Low light doesn’t have to mean no plants: A guide to low light indoor plants

Most people know the benefits of bringing indoor plants into their work and living spaces: the improved sense of wellbeing, the lower stress levels. But many of us wonder how we can grow plants in apartments and offices where there is little or no sunlight (or indirect sunlight at best).

All is not lost. In the same way that plants thrive on the forest floor, beneath the tree canopy and layers of vegetation, there are plants that don’t need much sun and can survive in darker rooms. Below we explain how you can live your plant parenthood dream, even in low light, with a selection of hardy houseplants.

Unsurprisingly, some of the best low light plants are from places with little sun. But there are also some tough varieties from Africa and the Americas that can tolerate extreme conditions:


Fern

Speaking of forest floors, ferns are your archetypal easy to grow low light plant. There are many different species of fern, some die back in the fall and produce new shoots in the spring and are known as croziers. Others are evergreen and give an atmospheric feeling of woodland foliage all year round. They are, of course, used to growing in the shade, making them one of the best low light indoor plants.


English Ivy

English Ivy hails from the British Isles and is an excellent addition to a north facing window sill. It also trails down happily from a hanging basket, or a bookshelf. The great thing is that it comes in many different varieties with different shaped leaves and colours. Perfect for a dash of colour to brighten up a dingy room.

Sea Hotel plants and elevator


ZZ Plant

Native to Eastern Africa, the ZZ plant is well known for its hardiness and ability to tolerate drought conditions and low light. It is thought the unusually high water content of its leaves and petioles (stalks that attach the leaf to the stem) is one of the reasons it can tolerate very low light. And the less light available, the less water it requires.


Pothos 

Also called golden pothos, money plant or devil’s ivy, this plant is distinctive for its heart-shaped, glossy leaves and variegated leaf colours. It can be grown in water or soil and does well in bathrooms and offices as it prefers low light to direct sunlight. It is one of the most popular climbing houseplants and is sometimes confused with the similar looking heartleaf philodendron.


Philodendron

Philodendrons can be found in many different varieties, with large or small leaves, some heart-shaped like the pothos, some in vining or upright varieties. They are considered to be a very easy houseplant to grow, which makes them a popular choice in many countries around the world. Although they prefer bright and medium light, they do very well in low light conditions too.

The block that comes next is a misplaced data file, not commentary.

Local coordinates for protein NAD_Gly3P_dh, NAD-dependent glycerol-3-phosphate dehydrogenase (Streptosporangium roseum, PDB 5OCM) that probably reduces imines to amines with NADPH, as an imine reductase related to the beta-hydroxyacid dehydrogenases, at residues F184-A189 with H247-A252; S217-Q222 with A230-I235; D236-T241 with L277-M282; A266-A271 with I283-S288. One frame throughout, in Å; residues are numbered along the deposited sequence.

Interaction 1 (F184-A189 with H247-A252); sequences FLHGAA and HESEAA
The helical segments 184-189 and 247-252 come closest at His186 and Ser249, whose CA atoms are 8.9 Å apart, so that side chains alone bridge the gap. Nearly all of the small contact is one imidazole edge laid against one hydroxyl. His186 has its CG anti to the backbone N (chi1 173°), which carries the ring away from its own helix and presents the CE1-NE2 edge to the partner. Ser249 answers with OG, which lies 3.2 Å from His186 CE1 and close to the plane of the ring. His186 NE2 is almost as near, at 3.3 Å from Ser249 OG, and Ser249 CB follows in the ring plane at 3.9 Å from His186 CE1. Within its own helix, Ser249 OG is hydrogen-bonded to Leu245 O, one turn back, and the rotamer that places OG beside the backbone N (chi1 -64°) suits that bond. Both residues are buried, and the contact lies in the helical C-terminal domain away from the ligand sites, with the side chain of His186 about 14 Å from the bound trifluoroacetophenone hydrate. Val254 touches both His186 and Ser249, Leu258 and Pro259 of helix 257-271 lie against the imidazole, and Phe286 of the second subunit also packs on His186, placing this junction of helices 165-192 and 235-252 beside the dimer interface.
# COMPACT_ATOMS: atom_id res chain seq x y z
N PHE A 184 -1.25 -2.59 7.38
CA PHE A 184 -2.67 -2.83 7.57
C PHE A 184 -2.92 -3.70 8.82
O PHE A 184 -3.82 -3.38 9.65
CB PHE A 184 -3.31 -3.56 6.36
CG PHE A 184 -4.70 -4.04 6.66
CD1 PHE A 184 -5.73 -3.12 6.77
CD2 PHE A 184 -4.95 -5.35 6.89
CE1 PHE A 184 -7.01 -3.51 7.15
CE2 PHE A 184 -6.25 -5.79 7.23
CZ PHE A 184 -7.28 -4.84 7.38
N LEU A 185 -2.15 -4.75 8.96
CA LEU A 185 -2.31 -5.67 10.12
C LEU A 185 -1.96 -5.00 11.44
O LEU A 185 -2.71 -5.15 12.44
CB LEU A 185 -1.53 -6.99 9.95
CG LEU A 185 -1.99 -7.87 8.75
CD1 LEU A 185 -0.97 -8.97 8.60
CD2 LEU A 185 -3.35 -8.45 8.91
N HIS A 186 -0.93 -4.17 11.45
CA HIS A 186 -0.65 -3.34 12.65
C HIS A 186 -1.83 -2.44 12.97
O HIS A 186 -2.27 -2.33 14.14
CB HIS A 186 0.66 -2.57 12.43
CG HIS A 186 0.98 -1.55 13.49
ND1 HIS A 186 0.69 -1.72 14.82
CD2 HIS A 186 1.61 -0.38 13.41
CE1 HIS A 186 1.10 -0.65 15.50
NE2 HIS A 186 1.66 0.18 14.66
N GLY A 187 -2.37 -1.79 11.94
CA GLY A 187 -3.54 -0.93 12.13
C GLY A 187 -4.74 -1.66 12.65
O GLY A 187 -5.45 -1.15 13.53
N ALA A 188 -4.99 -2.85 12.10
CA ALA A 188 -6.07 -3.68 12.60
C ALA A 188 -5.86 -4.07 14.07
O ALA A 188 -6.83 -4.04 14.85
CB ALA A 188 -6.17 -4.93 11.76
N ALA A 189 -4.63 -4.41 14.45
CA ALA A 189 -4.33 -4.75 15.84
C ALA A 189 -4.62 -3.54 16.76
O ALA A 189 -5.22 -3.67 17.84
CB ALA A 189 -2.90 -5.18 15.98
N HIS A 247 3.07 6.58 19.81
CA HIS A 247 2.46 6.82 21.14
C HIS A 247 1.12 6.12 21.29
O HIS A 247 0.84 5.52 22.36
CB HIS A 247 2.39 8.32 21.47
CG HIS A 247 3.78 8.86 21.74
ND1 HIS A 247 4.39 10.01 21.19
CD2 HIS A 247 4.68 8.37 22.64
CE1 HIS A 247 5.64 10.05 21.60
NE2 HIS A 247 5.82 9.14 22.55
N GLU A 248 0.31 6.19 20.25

Calathea

Calatheas are also known as prayer plants. They are a popular choice for offices and other indoor spaces. Often with variegated, striped or patterned leaves they can be found in bright greens and reds and add a splash of colour and interest to interiors.

Calatheas prefer indirect light and do well in low light conditions as their broad leaves can absorb plenty of light. They are tropical plants native to the Americas and are found at the foot of trees in shaded areas of the jungle. They prefer a humid environment that is not too dry and should be kept out of direct sunlight, which can burn their leaves.


Anthurium

Anthuriums (or flamingo lilies) are native to Colombia and Ecuador and make exotic houseplants with red, pink or white blooms that can flower all year round. The blooms are actually modified leaves, which is why they last so long.

These plants can flourish in low light with plenty of foliage but in order to produce more blooms they need some indirect light. Their leaves will burn in direct sunlight though, so it’s important to get the balance right. These colourful plants are an excellent choice for adding some colour to interiors of offices and homes.


Lucky Bamboo

Dracaena sanderiana, Chinese water bamboo or lucky bamboo, has been an important plant in Chinese culture for over 4000 years. Native to the tropical rainforests of Africa and parts of Southeast Asia, the plant, which is actually a type of tropical water lily, is thought to bring good luck and fortune to the bearer and is used frequently in Feng Shui.

Lucky bamboos are common gifts during festivals such as Chinese New Year and are often tied with a red ribbon. The plant can grow directly in water or well aerated soil and is flexible to both bright and low light conditions, although it grows faster in bright light.


Spider plant

Although spider plants prefer bright light they can thrive in areas where there is a lot of fluorescent or artificial light and little natural light. These plants originate from tropical and Southern Africa. When they are well cared for, they produce white flowers which can become spiderettes, smaller spider plants which can be planted as a separate plant.

The plant is named for the spider-like qualities of these baby plants that hang down from the mother, like spiders on a web. Spider plants are easy to care for and can tolerate some drying out of the soil.

Selfgrow™ plants thrive in low light

The team at SelfgrowTM has invented a new growth medium, MediumXTM, which allows plants to take in water and nutrients on demand. With SelfgrowTM many more plants can now thrive in low light conditions as they alway get their needs met and are never overwatered.

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